I was waiting for Oculus (2013) to become stupid, but it never did. It remained logical right to the end. Before Oculus the creepiest horror movie I’d seen was Sinister (2012) and I watched that about a year ago yet I watch horror movies every week.
(When watching Sinister my daughter, bless her, hid her face behind a cushion several times until I was forced to ask her what on earth she was playing at. Hadn’t she worked out the people were actors, reading lines they had committed to memory, or that they were doing what the director – the unseen person behind the camera – was telling them to do? Yes, thank you, she had worked that out. So I asked her what on earth she was hiding for?)
Oculus gets everything right, and even if it gets things right by accident, I don’t care. By this I mean no laws of physics are broken, everything which happens is physically possible. I mean to say, you can’t have possessed humans crawling along the ceiling because Newton would have to lodge a complaint. Such things are absurd.
Oculus has no such absurdities and the atmosphere comes from the fundamental basis of human fear – the unknown.
The premise is that a young boy is arrested and committed to a mental facility for killing his father. Upon release his sister comes calling to take him back to the house they lived in as kids to confront the evil entity which drove their parents insane. The entity in question is a mirror.
This mirror would be the showpiece in any room, set as it is in an ornate, carved-wood frame. The sight of it is creepy enough; it just hangs there, staring right back at you, reflecting more than your reflection.
Some history is given for this mirror, not for its creation, but its ownership. This starts in London in the late 18th century and the sister has researched forward to the present day. The unknown is present here and begins working on the viewer. Who owned it before the sister’s research began? Where did it come from?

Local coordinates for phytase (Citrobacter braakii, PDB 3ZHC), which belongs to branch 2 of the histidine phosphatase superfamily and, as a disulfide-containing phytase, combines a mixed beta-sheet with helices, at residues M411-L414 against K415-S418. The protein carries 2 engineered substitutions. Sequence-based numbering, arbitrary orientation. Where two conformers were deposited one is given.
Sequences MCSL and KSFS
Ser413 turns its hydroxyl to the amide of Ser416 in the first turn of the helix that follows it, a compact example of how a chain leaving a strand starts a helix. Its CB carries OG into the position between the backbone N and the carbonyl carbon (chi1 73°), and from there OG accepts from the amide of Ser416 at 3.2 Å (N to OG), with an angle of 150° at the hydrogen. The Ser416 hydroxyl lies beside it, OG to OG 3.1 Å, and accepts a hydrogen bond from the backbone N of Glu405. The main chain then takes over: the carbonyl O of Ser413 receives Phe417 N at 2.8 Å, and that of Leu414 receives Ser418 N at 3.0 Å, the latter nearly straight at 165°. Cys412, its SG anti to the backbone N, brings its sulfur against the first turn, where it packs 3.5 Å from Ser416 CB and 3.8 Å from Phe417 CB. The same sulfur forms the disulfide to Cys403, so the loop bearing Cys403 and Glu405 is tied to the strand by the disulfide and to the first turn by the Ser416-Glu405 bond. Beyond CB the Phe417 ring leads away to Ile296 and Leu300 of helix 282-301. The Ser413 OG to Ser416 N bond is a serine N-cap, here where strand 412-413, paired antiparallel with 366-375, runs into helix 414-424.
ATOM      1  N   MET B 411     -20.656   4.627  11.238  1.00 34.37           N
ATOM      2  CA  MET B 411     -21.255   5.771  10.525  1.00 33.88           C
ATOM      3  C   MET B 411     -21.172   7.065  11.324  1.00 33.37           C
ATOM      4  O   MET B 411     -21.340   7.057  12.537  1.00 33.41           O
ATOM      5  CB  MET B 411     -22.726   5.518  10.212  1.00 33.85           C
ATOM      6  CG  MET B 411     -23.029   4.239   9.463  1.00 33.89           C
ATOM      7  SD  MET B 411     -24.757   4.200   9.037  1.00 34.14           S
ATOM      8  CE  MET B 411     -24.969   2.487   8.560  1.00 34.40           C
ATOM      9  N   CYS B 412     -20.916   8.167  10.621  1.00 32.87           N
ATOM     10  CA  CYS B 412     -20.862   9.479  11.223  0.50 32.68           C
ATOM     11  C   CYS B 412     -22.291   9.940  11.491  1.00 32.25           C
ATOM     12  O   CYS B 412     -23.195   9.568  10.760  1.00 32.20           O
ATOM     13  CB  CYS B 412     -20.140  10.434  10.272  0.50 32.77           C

This sort of provenance (or lack of) was used, for instance, in Stephen King’s From a Buick 8 (2002). A strange car is left at a gas-station by a mysterious figure in black, and the reader has no choice but to wonder where it came from. This question is never answered. The unknown works away at our minds from the beginning.
It’s a simple technique. Don’t tell the audience everything and their minds will ask questions and fill in the blanks. If those blanks are about fears, or an object meant to be scary, the unknown allows the human to subconciously choose whatever works for them. If you want to scare someone, get them to choose their own fear, it’ll be more effective than choosing it for them. Ask Winston Smith.
I (to my annoyance) haven’t managed to work out what the connection is to Sleeping Beauty. There’s the mirror (mirror, mirror, on the wall), there’s the (step) mother, who is worried about losing her looks and whose reflection appears older in the mirror and worries her husband is having an affair, and there’s the apples the daughter munches throughout the movie. I mean to say, I’ve never seen a character in a horror movie eat so many apples.
It’s odd that the mega-budget movies can’t seem to get under the skin as well as the cheaper, non-blockbusters do. Do the studios strip the ambiguity from a script because, perhaps, they think audiences want answers to everything and tidy endings? Maybe smaller budgets keep things simple and therefore more effective?